Please note, the number of female butterfly eggs greatly determines its sustainability. However, there are several other factors that can affect the survival of butterflies.
Another factor is the natural threats that butterflies must face, such as the presence of parasites or predators. These factors make the butterfly only able to leave a few eggs that will successfully hatch to the larval, pupa and imago stages.
2. Larva (Caterpillar)
Illustration of Butterfly Larva Morphology (source: repository.upi.edu)
The next butterfly metamorphosis is a larva or what is often known as a caterpillar. In this phase, the larva or caterpillar experiences an active and intensive feeding phase to support its development. This phase will be marked by a change of skin or commonly known as molting.
The molting stage from one to the next is called an instar. The color difference in each larva or caterpillar is intended as a strategy to avoid predators.
Some brightly colored caterpillars can attract attention as a sign of danger or warning colouration. Why is it called a red flag? Because this brightly colored caterpillar will remind predators that it is poisonous.
Various larvae or caterpillars have different hairs or spines on the surface of their bodies. The shape, color, fur, and food for each type of larva or caterpillar are different.
The morphology of butterfly larvae is generally cylindrical in shape consisting of a thorax, chepal and abdomen. There are eyes and a strong mouth apparatus in the chepal butterfly larvae.
This type of mouth serves to bite and chew or chewing mouth part. Then on the thorax there are three pairs of short legs and four pairs of prolegs or pseudo legs.
Life in the larval phase tends to be very practical, namely eating and growing. Larvae will eat continuously throughout the day to collect energy reserves in the pupal stage.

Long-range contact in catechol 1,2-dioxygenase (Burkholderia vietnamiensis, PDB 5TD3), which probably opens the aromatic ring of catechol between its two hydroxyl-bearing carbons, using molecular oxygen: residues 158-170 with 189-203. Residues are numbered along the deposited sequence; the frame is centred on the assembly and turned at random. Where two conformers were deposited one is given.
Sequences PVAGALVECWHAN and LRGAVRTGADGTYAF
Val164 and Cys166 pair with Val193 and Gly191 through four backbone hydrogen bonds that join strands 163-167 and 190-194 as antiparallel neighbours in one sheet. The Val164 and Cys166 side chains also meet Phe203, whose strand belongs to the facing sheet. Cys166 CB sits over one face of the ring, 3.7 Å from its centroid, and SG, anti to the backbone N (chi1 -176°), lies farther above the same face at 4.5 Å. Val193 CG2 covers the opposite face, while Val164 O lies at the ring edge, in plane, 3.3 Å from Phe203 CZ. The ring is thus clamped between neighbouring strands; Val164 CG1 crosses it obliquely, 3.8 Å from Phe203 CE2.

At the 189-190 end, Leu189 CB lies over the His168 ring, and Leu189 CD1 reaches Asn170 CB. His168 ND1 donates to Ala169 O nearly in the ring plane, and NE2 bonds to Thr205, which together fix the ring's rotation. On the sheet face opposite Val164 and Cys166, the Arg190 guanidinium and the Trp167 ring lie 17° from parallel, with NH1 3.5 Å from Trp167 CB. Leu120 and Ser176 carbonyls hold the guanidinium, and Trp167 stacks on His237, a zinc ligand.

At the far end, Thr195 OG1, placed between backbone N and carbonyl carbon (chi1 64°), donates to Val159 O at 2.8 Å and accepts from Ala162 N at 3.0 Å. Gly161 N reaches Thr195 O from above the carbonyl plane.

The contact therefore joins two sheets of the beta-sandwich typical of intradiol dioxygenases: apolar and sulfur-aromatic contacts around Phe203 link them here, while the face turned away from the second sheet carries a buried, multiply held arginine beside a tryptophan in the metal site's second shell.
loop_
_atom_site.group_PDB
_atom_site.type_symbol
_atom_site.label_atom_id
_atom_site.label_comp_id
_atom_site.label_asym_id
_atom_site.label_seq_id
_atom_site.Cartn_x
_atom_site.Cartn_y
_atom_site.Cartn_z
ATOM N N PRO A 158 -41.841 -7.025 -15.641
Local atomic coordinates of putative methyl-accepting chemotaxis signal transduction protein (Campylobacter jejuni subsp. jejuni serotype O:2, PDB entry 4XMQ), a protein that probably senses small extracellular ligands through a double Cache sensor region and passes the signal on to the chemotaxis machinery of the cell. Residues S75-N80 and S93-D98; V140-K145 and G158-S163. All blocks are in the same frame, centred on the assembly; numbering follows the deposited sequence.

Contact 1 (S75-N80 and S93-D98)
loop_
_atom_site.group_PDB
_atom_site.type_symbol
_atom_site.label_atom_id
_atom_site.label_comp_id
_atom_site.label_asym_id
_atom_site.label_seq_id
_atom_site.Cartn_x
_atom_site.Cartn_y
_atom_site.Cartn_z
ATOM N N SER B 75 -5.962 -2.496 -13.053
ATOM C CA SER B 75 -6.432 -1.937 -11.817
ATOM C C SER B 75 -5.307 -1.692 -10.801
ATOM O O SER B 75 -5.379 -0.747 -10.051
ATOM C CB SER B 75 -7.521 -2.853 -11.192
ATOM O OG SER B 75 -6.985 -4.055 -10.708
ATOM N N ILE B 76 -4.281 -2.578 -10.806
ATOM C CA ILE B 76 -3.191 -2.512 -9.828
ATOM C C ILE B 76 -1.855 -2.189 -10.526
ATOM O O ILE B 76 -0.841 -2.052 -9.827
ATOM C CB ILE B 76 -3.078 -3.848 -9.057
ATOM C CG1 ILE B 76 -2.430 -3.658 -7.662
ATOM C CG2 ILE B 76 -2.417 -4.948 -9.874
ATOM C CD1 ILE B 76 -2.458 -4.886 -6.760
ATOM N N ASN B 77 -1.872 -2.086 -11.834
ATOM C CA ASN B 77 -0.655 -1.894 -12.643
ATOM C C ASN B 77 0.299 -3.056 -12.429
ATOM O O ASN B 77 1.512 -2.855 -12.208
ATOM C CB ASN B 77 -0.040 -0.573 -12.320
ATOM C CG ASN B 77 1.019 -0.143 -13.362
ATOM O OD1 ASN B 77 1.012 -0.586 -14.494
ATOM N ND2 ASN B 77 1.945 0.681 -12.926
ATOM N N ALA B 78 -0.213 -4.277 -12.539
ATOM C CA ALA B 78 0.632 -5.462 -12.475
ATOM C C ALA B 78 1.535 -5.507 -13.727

In this phase the larvae will be very selective in terms of food selection. The larvae only eat food that comes from the host plant that the female butterfly has chosen when laying her eggs. This phase takes about 1-1.5 months.
3. Pupa (cocoon)
The resting phase after the larvae is fully grown and stops eating is called the pupa or cocoon stage. During the process of changing to an adult butterfly or imago, the pupa will be wrapped in crystals and does not move.
At this stage, each larva has a silk gland that will help it hook on stems, twigs or leaves. Inside the chrysanthemum layer, which seems to be silent and resting, a major change process takes place which will form an adult butterfly ready to emerge from the pupal skin.
Generally, the pupa has a green or brown color as a self-defense mechanism for the larvae from predators. The pupa will resemble the color of the plant as a form of self-defense mechanism. In the pupal stage, butterfly death often occurs because it is easily infected by parasitic animals.
The parasite will pierce the pupa’s body and lay eggs inside. Then the pupa or cocoon will die when the parasite eggs manage to hatch and eat the body. In general, the pupal phase lasts about 1-2 weeks.
4. Imago (Butterfly)
Illustration of Imago Morphology (source: repository.upi.edu)
Abiotic factors such as air humidity, air temperature, and sunlight will affect the butterfly that will come out of the pupa. These butterflies generally appear shortly after sunrise or during the day.
Why so? This aims to help the drying process of butterfly wings so that they can fly properly in search of food. The butterfly that emerges from the pupa begins with the spiracles or vents on the pupa crystals.
Air entering the pupa’s body will open the pupa’s shell just behind the head. Then the butterfly will force its body to get out of the pupa crystallization. Once out, the butterfly will settle down and barely move for a few minutes to pump blood to its wings.
When ready to fly, adult butterflies will spread their wings to find food in the form of nectar. In addition, adult butterflies will breed to find partners and continue their offspring.